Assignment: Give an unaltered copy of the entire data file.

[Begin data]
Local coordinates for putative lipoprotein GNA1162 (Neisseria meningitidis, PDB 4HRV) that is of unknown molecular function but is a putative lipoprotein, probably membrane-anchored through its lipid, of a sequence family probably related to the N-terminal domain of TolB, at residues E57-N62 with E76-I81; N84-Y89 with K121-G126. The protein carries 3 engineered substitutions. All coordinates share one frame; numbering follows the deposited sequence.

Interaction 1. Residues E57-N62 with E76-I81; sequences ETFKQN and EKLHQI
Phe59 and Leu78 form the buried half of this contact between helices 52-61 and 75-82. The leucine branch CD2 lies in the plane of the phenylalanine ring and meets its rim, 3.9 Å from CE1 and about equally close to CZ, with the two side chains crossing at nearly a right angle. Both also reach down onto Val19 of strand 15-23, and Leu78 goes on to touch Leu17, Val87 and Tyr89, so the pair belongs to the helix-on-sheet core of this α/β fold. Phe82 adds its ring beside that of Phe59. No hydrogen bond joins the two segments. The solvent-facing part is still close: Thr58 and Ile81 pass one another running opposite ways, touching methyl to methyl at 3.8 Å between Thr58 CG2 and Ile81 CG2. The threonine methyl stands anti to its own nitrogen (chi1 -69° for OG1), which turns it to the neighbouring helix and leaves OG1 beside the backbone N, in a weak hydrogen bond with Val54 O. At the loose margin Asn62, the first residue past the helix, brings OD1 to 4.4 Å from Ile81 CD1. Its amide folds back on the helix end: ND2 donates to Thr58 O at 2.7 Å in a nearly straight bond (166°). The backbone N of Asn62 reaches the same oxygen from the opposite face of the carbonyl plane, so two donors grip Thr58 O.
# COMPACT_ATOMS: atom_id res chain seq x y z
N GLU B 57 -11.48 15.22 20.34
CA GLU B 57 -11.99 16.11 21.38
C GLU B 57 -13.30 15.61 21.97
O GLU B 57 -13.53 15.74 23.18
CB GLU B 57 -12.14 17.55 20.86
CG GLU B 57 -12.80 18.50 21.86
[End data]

Local coordinates for putative lipoprotein GNA1162 (Neisseria meningitidis, PDB 4HRV) that is of unknown molecular function but is a putative lipoprotein, probably membrane-anchored through its lipid, of a sequence family probably related to the N-terminal domain of TolB, at residues E57-N62 with E76-I81; N84-Y89 with K121-G126. The protein carries 3 engineered substitutions. All coordinates share one frame; numbering follows the deposited sequence.

Interaction 1. Residues E57-N62 with E76-I81; sequences ETFKQN and EKLHQI
Phe59 and Leu78 form the buried half of this contact between helices 52-61 and 75-82. The leucine branch CD2 lies in the plane of the phenylalanine ring and meets its rim, 3.9 Å from CE1 and about equally close to CZ, with the two side chains crossing at nearly a right angle. Both also reach down onto Val19 of strand 15-23, and Leu78 goes on to touch Leu17, Val87 and Tyr89, so the pair belongs to the helix-on-sheet core of this α/β fold. Phe82 adds its ring beside that of Phe59. No hydrogen bond joins the two segments. The solvent-facing part is still close: Thr58 and Ile81 pass one another running opposite ways, touching methyl to methyl at 3.8 Å between Thr58 CG2 and Ile81 CG2. The threonine methyl stands anti to its own nitrogen (chi1 -69° for OG1), which turns it to the neighbouring helix and leaves OG1 beside the backbone N, in a weak hydrogen bond with Val54 O. At the loose margin Asn62, the first residue past the helix, brings OD1 to 4.4 Å from Ile81 CD1. Its amide folds back on the helix end: ND2 donates to Thr58 O at 2.7 Å in a nearly straight bond (166°). The backbone N of Asn62 reaches the same oxygen from the opposite face of the carbonyl plane, so two donors grip Thr58 O.
# COMPACT_ATOMS: atom_id res chain seq x y z
N GLU B 57 -11.48 15.22 20.34
CA GLU B 57 -11.99 16.11 21.38
C GLU B 57 -13.30 15.61 21.97
O GLU B 57 -13.53 15.74 23.18
CB GLU B 57 -12.14 17.55 20.86
CG GLU B 57 -12.80 18.50 21.86